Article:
First, old industries collapsed, pushing some small-scale farmers toward the pot business, which grew as an illegal enterprise until 1996, when California became the first state to legalize medical marijuana. Little by little, the culture shifted until acceptance of marijuana use was widespread. Once the state’s medical marijuana policies were in place, doctors in Arcata freely gave out “215 cards” (named for the statute that legalized medical marijuana) to anyone who came in with a complaint, Schulze said.

Medical professionals couldn’t keep up with monitoring the effects of the drug on patients, and officials were overwhelmed to the point of not enforcing pot possession laws if the person in question had a 215 card. They did, however, enforce federal drug trafficking laws. Jails were overcrowded, leading politicians to push for the legalization of recreational marijuana, which also promised more tax revenue.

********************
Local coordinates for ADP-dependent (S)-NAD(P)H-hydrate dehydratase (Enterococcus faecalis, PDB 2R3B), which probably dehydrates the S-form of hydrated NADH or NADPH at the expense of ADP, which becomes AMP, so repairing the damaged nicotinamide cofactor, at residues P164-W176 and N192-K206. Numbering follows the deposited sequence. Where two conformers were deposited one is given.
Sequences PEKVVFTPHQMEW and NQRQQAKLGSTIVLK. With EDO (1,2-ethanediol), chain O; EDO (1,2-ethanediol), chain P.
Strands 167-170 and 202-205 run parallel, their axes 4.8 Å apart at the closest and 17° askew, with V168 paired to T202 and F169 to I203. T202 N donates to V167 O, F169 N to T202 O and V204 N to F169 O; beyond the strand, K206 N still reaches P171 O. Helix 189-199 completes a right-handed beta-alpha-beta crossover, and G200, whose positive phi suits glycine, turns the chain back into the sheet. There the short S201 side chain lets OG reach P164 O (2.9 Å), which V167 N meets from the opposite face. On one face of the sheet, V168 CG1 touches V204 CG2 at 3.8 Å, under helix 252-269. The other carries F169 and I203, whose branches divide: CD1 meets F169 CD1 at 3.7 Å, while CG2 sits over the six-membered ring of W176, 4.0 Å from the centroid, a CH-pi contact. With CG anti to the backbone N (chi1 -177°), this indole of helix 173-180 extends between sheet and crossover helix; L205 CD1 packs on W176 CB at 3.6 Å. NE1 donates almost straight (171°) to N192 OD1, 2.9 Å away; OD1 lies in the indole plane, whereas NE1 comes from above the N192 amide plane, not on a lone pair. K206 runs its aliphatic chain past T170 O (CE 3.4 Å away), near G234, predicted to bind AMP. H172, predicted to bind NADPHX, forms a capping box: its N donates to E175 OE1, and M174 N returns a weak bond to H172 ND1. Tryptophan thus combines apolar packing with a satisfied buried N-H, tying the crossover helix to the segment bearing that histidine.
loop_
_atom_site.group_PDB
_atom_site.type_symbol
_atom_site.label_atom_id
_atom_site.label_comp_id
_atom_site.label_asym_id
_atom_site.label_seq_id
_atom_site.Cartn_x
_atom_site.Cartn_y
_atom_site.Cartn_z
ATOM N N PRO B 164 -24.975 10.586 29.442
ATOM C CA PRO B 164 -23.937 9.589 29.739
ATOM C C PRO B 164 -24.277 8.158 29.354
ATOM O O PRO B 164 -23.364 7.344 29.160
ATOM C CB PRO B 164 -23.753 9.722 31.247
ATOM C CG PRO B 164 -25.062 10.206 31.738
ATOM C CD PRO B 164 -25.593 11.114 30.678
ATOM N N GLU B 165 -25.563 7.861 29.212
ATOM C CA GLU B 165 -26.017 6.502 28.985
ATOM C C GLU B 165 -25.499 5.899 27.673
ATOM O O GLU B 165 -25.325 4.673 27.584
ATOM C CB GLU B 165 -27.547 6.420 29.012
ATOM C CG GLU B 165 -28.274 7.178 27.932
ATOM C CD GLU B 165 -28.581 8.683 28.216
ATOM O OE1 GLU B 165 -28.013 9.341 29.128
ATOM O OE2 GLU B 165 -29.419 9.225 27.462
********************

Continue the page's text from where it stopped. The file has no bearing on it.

In 2018, recreational pot became legal in California. Schulze said the arrival of the new law forced local farmers out and brought in groups looking to make a big profit. “Murder Mountain” is a sensationalized view of what has happened to his community, Schulze said, but, “It’s not a safe situation. You don’t get out of your car in certain areas.”

Marijuana is so entrenched in the culture, the pastor said, that churches can’t afford to take a temperance view on it “because the law just makes for more lawbreakers.

“The law’s not going to solve it either, because it’s a worldview heart issue,” Schulze said. “People are just as vigilant and set in their thinking about being pro-marijuana culture, as a Christian is for the kingdom.

“We have to address the heart.”